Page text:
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Post under ‘Universal Declaration’ tag

The Fur Institute of Canada supports the Universal Declaration of the Ethical Harvest of Seals

1 April 2021 at 10h01


OTTAWA, April 1st, 2010 – “The support of the Universal Declaration of the Ethical Harvest of Seals by the Fur Institute of Canada demonstrates the extent of popular support for this industry and its commitment to ethics and conservation”, said Senator Céline Hervieux-Payette who lead the project.


The Fur Institute of Canada, a national non-profit organization based in Ottawa, was established in 1983 on the initiative of the Federal, Provincial and Territorial Wildlife Ministers. Its overall mission is to promote the sustainable and wise use of Canada’s fur resources. The Fur Institute’s Sealing Committee acts as a network for seal-related issues and works with stakeholders to provide balanced stories on Conservation, Marine Management, Animal Welfare, Socio-Economics and Human Health.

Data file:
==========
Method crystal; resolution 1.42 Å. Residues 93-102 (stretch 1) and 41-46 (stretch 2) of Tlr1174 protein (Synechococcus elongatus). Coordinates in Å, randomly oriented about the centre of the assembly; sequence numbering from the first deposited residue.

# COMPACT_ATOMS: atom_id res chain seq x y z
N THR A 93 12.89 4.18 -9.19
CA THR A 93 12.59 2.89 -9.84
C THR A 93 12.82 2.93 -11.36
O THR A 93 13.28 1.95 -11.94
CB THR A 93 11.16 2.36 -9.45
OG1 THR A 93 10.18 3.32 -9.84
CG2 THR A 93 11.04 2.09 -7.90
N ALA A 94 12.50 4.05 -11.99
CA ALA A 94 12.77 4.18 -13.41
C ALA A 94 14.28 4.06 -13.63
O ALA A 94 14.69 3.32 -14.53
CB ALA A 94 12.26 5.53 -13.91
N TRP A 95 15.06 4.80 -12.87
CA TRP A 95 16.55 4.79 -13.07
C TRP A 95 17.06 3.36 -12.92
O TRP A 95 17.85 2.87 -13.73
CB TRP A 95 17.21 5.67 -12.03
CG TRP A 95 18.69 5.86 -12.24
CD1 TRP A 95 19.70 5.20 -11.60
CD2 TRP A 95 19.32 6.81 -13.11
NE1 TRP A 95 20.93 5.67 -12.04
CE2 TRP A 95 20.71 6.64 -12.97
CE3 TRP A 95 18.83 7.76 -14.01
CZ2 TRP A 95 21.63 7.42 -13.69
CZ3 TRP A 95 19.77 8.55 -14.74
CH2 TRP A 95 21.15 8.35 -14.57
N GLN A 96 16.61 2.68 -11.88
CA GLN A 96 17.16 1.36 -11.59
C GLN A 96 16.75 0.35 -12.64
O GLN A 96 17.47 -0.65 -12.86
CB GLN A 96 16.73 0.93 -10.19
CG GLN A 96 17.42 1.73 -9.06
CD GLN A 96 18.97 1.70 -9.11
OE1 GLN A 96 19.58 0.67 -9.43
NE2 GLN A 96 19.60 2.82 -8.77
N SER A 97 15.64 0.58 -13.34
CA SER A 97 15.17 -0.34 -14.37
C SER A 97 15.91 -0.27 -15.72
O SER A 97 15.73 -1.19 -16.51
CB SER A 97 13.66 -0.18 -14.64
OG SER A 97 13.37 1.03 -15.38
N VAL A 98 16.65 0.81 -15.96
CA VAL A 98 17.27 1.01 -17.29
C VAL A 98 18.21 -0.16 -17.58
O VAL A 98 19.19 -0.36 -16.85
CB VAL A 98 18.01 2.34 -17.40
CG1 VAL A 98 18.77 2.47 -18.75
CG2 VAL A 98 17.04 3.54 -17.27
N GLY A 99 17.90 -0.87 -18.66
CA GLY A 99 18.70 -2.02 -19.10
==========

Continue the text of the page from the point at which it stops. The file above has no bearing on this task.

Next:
“On behalf of the Board of Directors, members of the Fur Institute of Canada and our Seals and Sealing Network, I am pleased to offer this letter of support for The Universal Declaration on the Ethical Harvest of Seals” wrote Robert B. Cahil, the Executive Director of the Fur Institute of Canada. “Like Canada’s 60,000 trappers who have embraced international trapping standards, sealers support and promote a conservation and welfare ethic in earning their livelihood from the sea. […] Initiatives like “We Care” will help to give a voice to a growing movement to further promote these values,” he added.


The Declaration has also received the support of the governments of Newfoundland and Labrador and Québec along with the Fur Council of Canada and the international organization for animal conservation IWMC World Conservation Trust based in Switzerland.

Senator Céline Hervieux-Payette urges all governments and concerned organizations to promote and study the application of the Universal Declaration on the Ethical Harvest of Seals written by a panel of experts (www.sealsonline.org).

Animal rights groups are the real slaughterers

5 March 2021 at 15h44


Response to the article by Bob Hepburn in “The Star”

Understanding why the market for seal related products has imploded is very simple. Groups such as PETA, HSUS, IFAW or Sea Shepherd claim to be defending animal rights and use seals to generate insane amounts of donations. This money serves to destabilize the sealing industry. By obtaining the closure of the European market, they themselves are causing the problem.